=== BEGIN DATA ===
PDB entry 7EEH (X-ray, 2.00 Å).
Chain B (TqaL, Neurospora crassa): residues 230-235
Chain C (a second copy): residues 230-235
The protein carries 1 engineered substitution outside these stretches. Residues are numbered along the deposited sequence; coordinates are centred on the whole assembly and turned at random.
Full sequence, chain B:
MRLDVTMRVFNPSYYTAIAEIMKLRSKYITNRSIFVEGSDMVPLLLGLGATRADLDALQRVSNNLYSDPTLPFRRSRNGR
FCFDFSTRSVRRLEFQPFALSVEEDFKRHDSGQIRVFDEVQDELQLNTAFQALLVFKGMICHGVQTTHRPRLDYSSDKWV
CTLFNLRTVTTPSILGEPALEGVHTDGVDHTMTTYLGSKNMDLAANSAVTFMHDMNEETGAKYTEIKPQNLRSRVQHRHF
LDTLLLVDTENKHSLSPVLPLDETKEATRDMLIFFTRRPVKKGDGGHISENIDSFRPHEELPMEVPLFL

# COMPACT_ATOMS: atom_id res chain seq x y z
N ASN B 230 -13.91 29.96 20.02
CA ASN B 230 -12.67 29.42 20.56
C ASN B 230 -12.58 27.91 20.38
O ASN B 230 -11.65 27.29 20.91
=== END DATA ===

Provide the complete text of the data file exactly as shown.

PDB entry 7EEH (X-ray, 2.00 Å).
Chain B (TqaL, Neurospora crassa): residues 230-235
Chain C (a second copy): residues 230-235
The protein carries 1 engineered substitution outside these stretches. Residues are numbered along the deposited sequence; coordinates are centred on the whole assembly and turned at random.
Full sequence, chain B:
MRLDVTMRVFNPSYYTAIAEIMKLRSKYITNRSIFVEGSDMVPLLLGLGATRADLDALQRVSNNLYSDPTLPFRRSRNGR
FCFDFSTRSVRRLEFQPFALSVEEDFKRHDSGQIRVFDEVQDELQLNTAFQALLVFKGMICHGVQTTHRPRLDYSSDKWV
CTLFNLRTVTTPSILGEPALEGVHTDGVDHTMTTYLGSKNMDLAANSAVTFMHDMNEETGAKYTEIKPQNLRSRVQHRHF
LDTLLLVDTENKHSLSPVLPLDETKEATRDMLIFFTRRPVKKGDGGHISENIDSFRPHEELPMEVPLFL

# COMPACT_ATOMS: atom_id res chain seq x y z
N ASN B 230 -13.91 29.96 20.02
CA ASN B 230 -12.67 29.42 20.56
C ASN B 230 -12.58 27.91 20.38
O ASN B 230 -11.65 27.29 20.91